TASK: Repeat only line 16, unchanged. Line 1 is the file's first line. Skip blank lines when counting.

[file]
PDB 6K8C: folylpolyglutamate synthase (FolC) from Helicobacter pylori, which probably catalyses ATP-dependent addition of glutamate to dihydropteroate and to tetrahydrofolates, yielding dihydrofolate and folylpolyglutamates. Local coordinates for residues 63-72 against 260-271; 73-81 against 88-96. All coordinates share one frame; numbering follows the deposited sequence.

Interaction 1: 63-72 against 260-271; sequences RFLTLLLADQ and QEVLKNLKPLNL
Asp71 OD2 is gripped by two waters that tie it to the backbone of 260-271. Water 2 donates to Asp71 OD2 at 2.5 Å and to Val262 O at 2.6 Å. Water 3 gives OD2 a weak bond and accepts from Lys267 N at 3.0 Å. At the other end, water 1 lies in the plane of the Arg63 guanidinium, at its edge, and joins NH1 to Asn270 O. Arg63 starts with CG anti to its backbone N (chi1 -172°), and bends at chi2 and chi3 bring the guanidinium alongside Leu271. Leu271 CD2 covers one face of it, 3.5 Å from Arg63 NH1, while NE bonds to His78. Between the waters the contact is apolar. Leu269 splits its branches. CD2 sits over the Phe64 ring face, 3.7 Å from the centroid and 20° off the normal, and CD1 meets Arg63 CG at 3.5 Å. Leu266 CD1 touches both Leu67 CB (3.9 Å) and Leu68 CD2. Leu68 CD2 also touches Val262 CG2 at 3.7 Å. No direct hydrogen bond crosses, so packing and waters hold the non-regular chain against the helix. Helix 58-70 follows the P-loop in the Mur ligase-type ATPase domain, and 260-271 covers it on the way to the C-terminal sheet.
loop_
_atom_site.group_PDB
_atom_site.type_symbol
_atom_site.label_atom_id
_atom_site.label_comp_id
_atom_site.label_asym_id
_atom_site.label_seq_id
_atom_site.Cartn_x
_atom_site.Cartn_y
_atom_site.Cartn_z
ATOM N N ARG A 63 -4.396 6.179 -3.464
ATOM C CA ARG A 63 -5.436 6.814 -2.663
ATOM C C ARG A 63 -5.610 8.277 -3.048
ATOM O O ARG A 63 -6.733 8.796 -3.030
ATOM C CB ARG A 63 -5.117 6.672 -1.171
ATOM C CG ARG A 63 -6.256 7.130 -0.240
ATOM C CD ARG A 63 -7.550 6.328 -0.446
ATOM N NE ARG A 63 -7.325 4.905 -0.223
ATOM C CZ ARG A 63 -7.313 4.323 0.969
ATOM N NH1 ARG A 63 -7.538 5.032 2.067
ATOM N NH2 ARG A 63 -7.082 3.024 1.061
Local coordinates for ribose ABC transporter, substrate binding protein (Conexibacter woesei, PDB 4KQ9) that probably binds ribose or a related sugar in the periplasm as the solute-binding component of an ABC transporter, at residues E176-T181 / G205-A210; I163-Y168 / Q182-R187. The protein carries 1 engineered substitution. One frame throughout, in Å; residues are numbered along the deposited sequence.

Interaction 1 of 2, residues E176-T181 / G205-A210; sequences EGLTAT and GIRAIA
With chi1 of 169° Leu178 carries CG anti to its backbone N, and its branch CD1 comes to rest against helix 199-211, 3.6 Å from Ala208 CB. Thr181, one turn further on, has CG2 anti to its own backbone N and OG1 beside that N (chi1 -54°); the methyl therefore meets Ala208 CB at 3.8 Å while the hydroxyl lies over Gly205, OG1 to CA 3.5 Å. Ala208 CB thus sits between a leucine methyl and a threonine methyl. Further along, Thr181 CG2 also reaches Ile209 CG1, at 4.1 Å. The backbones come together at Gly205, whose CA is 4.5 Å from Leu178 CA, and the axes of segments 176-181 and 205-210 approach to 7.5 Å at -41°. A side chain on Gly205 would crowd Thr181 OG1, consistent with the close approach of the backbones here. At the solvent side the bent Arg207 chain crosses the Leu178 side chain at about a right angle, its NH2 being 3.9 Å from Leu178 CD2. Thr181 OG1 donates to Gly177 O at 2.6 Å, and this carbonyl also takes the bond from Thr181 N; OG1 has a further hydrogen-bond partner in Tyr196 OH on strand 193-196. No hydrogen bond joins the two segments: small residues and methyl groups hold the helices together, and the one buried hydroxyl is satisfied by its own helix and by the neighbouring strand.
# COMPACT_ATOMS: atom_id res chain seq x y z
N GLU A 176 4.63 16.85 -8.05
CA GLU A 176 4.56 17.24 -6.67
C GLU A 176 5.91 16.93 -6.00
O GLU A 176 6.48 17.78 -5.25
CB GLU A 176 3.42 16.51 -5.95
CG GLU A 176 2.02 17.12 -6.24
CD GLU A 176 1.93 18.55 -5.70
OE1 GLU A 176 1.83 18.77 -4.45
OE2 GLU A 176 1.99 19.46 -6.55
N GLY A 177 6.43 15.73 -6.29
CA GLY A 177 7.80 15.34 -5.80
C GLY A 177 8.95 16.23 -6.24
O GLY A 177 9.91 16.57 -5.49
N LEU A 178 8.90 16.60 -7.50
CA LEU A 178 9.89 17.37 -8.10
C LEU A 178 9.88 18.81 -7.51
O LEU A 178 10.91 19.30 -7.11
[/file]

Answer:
ATOM C C ARG A 63 -5.610 8.277 -3.048